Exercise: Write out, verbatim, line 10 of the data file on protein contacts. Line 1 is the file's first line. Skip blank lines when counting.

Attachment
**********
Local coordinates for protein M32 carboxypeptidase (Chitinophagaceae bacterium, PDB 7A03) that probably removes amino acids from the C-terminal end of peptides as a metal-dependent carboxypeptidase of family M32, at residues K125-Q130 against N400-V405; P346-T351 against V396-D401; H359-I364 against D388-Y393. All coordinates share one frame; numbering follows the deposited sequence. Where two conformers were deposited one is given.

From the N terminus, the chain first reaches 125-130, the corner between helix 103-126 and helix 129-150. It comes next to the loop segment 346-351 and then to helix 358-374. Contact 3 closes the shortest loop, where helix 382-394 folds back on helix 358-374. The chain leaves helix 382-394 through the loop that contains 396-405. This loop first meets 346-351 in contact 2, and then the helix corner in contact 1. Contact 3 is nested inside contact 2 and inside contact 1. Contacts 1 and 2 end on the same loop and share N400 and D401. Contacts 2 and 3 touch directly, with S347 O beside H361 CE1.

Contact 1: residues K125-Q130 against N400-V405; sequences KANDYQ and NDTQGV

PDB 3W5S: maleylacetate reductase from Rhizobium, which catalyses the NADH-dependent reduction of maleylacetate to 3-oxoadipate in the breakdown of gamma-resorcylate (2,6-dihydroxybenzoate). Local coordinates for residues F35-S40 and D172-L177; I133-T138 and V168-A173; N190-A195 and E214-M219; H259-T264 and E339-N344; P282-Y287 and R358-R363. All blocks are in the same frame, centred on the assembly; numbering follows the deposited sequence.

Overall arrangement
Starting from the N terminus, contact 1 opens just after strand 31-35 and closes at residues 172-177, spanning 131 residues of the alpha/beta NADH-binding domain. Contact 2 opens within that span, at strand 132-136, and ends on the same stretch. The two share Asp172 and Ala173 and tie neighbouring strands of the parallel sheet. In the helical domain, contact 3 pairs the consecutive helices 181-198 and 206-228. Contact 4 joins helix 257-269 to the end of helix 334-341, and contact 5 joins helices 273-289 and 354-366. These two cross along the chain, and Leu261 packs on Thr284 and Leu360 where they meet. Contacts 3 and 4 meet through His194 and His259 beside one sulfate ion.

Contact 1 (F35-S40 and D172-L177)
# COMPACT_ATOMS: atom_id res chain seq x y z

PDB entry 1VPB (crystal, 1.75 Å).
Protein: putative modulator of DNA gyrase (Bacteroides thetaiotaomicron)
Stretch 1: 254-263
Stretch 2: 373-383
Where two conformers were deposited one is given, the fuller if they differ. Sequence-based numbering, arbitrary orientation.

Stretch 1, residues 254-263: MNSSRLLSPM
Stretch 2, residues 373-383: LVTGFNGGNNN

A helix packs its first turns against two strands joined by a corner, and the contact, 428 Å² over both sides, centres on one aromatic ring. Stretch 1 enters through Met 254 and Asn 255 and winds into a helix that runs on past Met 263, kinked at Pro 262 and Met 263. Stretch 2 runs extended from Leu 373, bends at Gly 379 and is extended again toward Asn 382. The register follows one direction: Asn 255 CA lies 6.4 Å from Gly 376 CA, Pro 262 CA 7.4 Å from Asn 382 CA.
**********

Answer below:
Protein: putative modulator of DNA gyrase (Bacteroides thetaiotaomicron)